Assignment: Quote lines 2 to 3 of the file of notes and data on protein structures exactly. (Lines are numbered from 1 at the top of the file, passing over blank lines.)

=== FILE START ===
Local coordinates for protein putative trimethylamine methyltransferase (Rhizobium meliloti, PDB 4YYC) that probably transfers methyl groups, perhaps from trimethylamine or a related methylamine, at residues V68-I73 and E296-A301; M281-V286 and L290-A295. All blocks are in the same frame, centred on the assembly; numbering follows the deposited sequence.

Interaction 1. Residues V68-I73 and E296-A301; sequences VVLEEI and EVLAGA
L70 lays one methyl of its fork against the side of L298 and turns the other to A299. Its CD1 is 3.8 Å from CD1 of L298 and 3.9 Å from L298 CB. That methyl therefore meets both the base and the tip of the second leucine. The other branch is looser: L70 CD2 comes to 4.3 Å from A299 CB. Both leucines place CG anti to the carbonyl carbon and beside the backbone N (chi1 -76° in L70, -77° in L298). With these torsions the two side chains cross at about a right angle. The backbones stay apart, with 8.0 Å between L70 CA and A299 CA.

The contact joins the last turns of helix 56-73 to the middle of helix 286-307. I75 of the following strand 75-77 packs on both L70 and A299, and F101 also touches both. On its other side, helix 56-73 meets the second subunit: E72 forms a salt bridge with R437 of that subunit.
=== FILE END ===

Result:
Interaction 1. Residues V68-I73 and E296-A301; sequences VVLEEI and EVLAGA
L70 lays one methyl of its fork against the side of L298 and turns the other to A299. Its CD1 is 3.8 Å from CD1 of L298 and 3.9 Å from L298 CB. That methyl therefore meets both the base and the tip of the second leucine. The other branch is looser: L70 CD2 comes to 4.3 Å from A299 CB. Both leucines place CG anti to the carbonyl carbon and beside the backbone N (chi1 -76° in L70, -77° in L298). With these torsions the two side chains cross at about a right angle. The backbones stay apart, with 8.0 Å between L70 CA and A299 CA.